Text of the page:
A project-specific dissemination strategy will incorporate widespread circulation of the series of Project Reports on Innovative UFW Regulation, Executive Summaries, translated into French and Spanish, a series of UFW Policy Briefs (Case for Support, Section 4). These materials will be disseminated via a devoted Network website, a UFW app, a devoted Twitter feed, and in PDF and hard copies as needed and press releases will be targeted at leading media outlets.

Publications

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McCann D (2019) A Strategic Approach to Regulating Unacceptable Forms of Work in Journal of Law and Society

 
Title Videos/animation 
Description A series of short videos and animation have been produced in collaboration with Dreamscope Productions to convey the Network-building process, overall objectives of the Network, and individual Research Agendas to a broad audience of users. 
Type Of Art Film/Video/Animation 
Year Produced 2017 
Impact Impacts are at an early stage and expected to evolve with dissemination activities. 
 
Description 1. WHAT WERE THE MOST SIGNIFICANT ACHIEVEMENTS FROM THE AWARD?

Designing effective regulatory frameworks that can upgrade Unacceptable Forms of Work (UFW) is an urgent global challenge. UFW have been defined by the UN International Labour Organization (ILO) as jobs that "deny fundamental principles and rights at work, put at risk the lives, health, freedom, human dignity and security of workers or keep households in conditions of extreme poverty." The elimination of UFW is therefore central to achieving UN Sustainable Development Goal (SDG) No. 8: to promote inclusive and sustainable economic growth, employment and decent work for all.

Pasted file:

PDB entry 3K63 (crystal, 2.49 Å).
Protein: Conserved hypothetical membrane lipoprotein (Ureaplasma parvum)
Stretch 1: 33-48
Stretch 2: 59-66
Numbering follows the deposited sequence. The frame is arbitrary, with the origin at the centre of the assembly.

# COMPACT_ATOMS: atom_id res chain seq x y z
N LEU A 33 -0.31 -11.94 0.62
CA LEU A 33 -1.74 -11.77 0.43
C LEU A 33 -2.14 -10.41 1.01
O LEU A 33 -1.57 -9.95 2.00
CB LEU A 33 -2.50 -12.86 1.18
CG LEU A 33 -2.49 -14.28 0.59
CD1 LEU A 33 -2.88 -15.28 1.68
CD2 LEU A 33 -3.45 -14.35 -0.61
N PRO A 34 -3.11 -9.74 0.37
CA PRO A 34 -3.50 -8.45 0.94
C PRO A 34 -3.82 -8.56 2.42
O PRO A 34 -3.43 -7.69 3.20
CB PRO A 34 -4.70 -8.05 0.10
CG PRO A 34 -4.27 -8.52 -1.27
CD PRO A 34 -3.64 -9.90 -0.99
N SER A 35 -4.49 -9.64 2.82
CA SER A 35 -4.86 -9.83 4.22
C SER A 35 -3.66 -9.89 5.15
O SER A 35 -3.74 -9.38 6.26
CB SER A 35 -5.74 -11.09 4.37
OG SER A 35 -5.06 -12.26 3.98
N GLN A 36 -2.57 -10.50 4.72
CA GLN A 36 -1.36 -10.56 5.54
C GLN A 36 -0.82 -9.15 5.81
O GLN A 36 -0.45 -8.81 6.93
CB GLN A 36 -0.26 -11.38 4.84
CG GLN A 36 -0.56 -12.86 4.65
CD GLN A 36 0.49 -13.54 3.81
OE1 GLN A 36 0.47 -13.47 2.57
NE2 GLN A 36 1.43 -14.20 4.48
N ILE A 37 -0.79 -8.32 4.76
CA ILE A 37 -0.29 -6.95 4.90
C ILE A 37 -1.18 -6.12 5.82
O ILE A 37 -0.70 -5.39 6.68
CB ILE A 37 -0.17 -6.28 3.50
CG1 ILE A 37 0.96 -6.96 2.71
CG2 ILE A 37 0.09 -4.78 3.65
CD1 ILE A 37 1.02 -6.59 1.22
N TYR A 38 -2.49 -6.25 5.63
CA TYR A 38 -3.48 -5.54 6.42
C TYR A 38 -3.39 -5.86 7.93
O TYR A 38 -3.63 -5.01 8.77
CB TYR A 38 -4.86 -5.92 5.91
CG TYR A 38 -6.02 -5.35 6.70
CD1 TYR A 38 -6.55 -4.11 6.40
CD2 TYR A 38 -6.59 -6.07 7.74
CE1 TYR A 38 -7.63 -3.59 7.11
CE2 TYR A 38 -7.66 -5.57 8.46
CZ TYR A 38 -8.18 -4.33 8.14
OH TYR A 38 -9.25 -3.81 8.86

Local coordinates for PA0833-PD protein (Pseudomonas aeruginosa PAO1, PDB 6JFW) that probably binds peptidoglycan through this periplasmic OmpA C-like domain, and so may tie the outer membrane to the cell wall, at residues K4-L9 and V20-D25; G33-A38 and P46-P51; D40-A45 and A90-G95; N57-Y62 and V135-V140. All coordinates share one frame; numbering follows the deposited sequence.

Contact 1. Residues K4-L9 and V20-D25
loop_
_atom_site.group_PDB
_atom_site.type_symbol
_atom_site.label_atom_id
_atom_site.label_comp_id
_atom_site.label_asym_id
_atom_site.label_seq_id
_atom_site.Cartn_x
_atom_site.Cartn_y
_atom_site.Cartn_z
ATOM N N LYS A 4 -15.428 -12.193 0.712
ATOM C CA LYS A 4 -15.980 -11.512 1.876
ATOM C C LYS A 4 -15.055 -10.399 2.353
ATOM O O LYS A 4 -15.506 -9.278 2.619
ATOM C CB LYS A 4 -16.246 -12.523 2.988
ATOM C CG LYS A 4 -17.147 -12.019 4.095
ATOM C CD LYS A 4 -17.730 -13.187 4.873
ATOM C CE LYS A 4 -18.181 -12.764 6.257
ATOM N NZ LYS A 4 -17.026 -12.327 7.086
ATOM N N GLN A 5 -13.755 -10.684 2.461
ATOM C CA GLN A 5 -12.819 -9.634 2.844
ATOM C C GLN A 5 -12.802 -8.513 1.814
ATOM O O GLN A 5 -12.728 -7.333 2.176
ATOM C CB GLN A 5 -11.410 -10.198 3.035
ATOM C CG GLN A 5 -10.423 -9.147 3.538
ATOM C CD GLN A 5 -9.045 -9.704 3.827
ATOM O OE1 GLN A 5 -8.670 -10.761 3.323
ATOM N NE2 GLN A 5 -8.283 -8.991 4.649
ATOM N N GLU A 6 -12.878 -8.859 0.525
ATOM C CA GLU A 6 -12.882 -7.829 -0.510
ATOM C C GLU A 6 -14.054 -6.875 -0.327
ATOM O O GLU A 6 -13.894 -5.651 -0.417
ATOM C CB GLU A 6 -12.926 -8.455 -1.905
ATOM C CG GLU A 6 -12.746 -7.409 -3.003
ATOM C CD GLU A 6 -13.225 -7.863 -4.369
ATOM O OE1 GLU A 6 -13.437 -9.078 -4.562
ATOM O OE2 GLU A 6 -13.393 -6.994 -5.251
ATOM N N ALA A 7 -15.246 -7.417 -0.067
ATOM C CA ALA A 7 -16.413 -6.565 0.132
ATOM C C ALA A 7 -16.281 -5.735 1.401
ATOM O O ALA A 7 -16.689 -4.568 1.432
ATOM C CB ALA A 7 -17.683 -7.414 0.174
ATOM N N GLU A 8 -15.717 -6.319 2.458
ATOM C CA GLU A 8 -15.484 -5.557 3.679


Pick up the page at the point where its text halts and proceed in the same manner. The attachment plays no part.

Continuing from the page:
The ESRC/GCRF Strategic Network on Legal Regulation of Unacceptable Forms of Work is animated by a conviction that policy-makers and researchers from across the world must come together to share ideas, experiments, and successful strategies to address UFW. To this end, the Strategic Network was formed to support a global dialogue on UFW. Core achievements are that the Network has brought together more than 50 research and policy bodies from 20 countries in all regions and has supported a global interdisciplinary and policy-oriented reflection on UFW. The Network has also begun to respond to the substantive and methodological limitations of the research on the regulation of UFW, through a set of Research Agendas that outline inter-regional comparative Case Studies on effective labour regulation. The longer-term objective - integrated into the work of the Network - is to support meaningful reform in the design and implementation of domestic and international laws.

2. TO WHAT EXTENT WERE THE AWARD OBJECTIVES MET?